Ma Xiangbo and the Mind of Modern China 1840-1939

Ma Xiangbo and the Mind of Modern China 1840-1939

Ma Xiangbo and the Mind of Modern China 1840-1939

Ma Xiangbo and the Mind of Modern China 1840-1939

Excerpt

My interest in Ma Xiangbo goes back to the late seventies, when I was reflecting on a topic for a doctoral thesis, and came upon the story of the conflict between Ma and the French Jesuits at Aurora University (Zhendan) in 1905, which led to the creation of Fudan University. This story seemed to provide a kind of microcosm of the value conflicts between Chinese and European ideas of scholarship and scholarly institutions, and I can clearly remember the sense of intrigue it aroused in my mind. Since I was studying Comparative Education, rather than Sinology, I went on to pursue the broad theme of Western influences on the emergence of universities in China over the whole modern period in my doctoral thesis. However, I never lost interest in some of the specific details of the history of Zhendan and Fudan, and published one or two articles on how it illustrated some of the dilemmas surrounding the introduction of the Western concept of the university into Chinese cultural soil.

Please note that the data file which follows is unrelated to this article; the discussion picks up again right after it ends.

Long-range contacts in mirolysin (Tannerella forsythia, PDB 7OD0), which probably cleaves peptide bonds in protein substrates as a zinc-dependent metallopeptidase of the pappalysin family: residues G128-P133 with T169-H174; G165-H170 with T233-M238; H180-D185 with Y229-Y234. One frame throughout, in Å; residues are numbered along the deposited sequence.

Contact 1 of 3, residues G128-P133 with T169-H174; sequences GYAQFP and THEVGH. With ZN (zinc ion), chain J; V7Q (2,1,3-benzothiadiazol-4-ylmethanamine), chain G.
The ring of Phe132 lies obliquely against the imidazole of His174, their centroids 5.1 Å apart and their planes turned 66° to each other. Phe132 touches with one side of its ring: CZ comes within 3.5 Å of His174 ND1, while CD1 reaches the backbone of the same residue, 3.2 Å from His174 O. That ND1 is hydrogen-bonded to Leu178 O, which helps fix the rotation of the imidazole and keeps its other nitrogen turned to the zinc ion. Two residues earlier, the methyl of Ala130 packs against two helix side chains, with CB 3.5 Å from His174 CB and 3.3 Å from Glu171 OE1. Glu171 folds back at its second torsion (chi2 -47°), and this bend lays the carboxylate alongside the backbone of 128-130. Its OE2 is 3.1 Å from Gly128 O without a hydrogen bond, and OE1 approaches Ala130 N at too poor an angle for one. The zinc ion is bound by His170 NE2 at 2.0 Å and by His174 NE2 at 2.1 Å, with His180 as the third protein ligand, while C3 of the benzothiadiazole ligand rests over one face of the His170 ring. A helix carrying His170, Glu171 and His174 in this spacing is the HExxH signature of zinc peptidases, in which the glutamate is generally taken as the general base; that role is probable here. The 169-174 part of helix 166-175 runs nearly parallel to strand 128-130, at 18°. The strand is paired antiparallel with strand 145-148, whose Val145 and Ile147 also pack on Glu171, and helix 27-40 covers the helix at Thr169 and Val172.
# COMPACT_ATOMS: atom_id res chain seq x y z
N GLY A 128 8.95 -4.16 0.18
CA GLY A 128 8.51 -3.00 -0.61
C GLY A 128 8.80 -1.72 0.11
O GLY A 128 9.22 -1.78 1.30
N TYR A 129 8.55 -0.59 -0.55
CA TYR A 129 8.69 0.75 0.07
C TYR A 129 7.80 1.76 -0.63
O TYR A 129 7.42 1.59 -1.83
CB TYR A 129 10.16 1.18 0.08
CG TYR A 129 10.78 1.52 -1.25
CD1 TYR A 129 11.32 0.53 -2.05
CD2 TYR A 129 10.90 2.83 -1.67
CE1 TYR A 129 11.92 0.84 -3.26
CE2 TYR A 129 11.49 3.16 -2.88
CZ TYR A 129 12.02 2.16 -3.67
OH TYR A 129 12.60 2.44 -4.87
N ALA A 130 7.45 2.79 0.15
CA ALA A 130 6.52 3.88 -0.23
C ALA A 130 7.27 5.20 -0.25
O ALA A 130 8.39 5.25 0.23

In 1997 I had the pleasure of meeting Father Edward Malatesta of the University of San Francisco, and he urged me to consider taking up the subject once again. As we discussed the many dimensions of Ma Xiangbo's long life, from 1840 to 1939, we realised that he could be seen as a kind of Xu Guangqi of the modern period, and that a careful study of his life and thought would be invaluable for understanding Chinese Catholic thought in the modern period. Whereas considerable research has been done around encounters between the 16th and 17th century Jesuits and the Chinese intellectual community, also around Protestant Christianity and its impact on Chinese intellectual life in the 19th and 20th centuries, there seemed to be little written on Catholicism in the modern period. This was partly due to the fact that 19th century Catholic missionaries were in many ways outshone by their Protestant contemporaries, also that few among them had the kind of vision for cultural cooperation that had characterized Matteo Ricci and his confrères and successors. However, Ma Xiangbo was a modern Catholic figure who been inspired by the work of the early Jesuits and their . . .

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